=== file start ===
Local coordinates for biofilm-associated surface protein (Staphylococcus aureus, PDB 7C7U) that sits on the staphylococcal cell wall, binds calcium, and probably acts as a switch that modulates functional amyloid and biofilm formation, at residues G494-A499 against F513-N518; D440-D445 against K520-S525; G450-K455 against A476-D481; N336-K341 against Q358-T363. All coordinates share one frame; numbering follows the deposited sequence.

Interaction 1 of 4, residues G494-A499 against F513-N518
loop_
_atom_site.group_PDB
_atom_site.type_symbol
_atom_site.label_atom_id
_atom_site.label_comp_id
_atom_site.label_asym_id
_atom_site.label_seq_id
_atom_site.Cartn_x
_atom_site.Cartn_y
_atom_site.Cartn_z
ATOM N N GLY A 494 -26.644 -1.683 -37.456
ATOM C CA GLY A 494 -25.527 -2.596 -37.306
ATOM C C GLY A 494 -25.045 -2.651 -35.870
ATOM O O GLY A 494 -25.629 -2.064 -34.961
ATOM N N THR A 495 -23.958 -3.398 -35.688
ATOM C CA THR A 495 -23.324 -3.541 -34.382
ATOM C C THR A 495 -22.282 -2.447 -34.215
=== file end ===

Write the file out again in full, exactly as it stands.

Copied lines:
Local coordinates for biofilm-associated surface protein (Staphylococcus aureus, PDB 7C7U) that sits on the staphylococcal cell wall, binds calcium, and probably acts as a switch that modulates functional amyloid and biofilm formation, at residues G494-A499 against F513-N518; D440-D445 against K520-S525; G450-K455 against A476-D481; N336-K341 against Q358-T363. All coordinates share one frame; numbering follows the deposited sequence.

Interaction 1 of 4, residues G494-A499 against F513-N518
loop_
_atom_site.group_PDB
_atom_site.type_symbol
_atom_site.label_atom_id
_atom_site.label_comp_id
_atom_site.label_asym_id
_atom_site.label_seq_id
_atom_site.Cartn_x
_atom_site.Cartn_y
_atom_site.Cartn_z
ATOM N N GLY A 494 -26.644 -1.683 -37.456
ATOM C CA GLY A 494 -25.527 -2.596 -37.306
ATOM C C GLY A 494 -25.045 -2.651 -35.870
ATOM O O GLY A 494 -25.629 -2.064 -34.961
ATOM N N THR A 495 -23.958 -3.398 -35.688
ATOM C CA THR A 495 -23.324 -3.541 -34.382
ATOM C C THR A 495 -22.282 -2.447 -34.215